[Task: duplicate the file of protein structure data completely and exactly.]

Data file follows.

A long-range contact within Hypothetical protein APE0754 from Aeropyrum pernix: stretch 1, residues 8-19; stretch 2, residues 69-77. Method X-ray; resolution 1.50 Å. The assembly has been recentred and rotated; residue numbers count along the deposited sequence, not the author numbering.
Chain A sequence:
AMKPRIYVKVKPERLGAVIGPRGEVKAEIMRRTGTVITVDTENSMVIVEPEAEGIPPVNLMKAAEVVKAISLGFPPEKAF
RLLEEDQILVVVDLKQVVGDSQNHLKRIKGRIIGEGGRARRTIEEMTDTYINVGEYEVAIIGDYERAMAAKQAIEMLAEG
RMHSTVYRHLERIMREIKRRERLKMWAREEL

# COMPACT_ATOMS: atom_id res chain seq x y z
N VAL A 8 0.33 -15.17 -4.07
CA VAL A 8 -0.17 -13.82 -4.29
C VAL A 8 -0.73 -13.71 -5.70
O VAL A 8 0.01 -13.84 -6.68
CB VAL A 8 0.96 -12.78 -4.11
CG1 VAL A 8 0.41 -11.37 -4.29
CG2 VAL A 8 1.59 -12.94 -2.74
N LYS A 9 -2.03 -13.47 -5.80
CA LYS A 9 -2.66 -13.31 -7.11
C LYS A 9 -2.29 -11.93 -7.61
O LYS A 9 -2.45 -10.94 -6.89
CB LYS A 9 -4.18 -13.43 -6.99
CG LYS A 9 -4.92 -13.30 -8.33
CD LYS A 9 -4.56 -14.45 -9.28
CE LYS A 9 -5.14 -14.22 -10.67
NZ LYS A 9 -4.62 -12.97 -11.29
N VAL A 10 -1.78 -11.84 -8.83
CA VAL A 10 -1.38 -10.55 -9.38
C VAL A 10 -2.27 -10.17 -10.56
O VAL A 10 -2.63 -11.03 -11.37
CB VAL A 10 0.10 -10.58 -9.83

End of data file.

A long-range contact within Hypothetical protein APE0754 from Aeropyrum pernix: stretch 1, residues 8-19; stretch 2, residues 69-77. Method X-ray; resolution 1.50 Å. The assembly has been recentred and rotated; residue numbers count along the deposited sequence, not the author numbering.
Chain A sequence:
AMKPRIYVKVKPERLGAVIGPRGEVKAEIMRRTGTVITVDTENSMVIVEPEAEGIPPVNLMKAAEVVKAISLGFPPEKAF
RLLEEDQILVVVDLKQVVGDSQNHLKRIKGRIIGEGGRARRTIEEMTDTYINVGEYEVAIIGDYERAMAAKQAIEMLAEG
RMHSTVYRHLERIMREIKRRERLKMWAREEL

# COMPACT_ATOMS: atom_id res chain seq x y z
N VAL A 8 0.33 -15.17 -4.07
CA VAL A 8 -0.17 -13.82 -4.29
C VAL A 8 -0.73 -13.71 -5.70
O VAL A 8 0.01 -13.84 -6.68
CB VAL A 8 0.96 -12.78 -4.11
CG1 VAL A 8 0.41 -11.37 -4.29
CG2 VAL A 8 1.59 -12.94 -2.74
N LYS A 9 -2.03 -13.47 -5.80
CA LYS A 9 -2.66 -13.31 -7.11
C LYS A 9 -2.29 -11.93 -7.61
O LYS A 9 -2.45 -10.94 -6.89
CB LYS A 9 -4.18 -13.43 -6.99
CG LYS A 9 -4.92 -13.30 -8.33
CD LYS A 9 -4.56 -14.45 -9.28
CE LYS A 9 -5.14 -14.22 -10.67
NZ LYS A 9 -4.62 -12.97 -11.29
N VAL A 10 -1.78 -11.84 -8.83
CA VAL A 10 -1.38 -10.55 -9.38
C VAL A 10 -2.27 -10.17 -10.56
O VAL A 10 -2.63 -11.03 -11.37
CB VAL A 10 0.10 -10.58 -9.83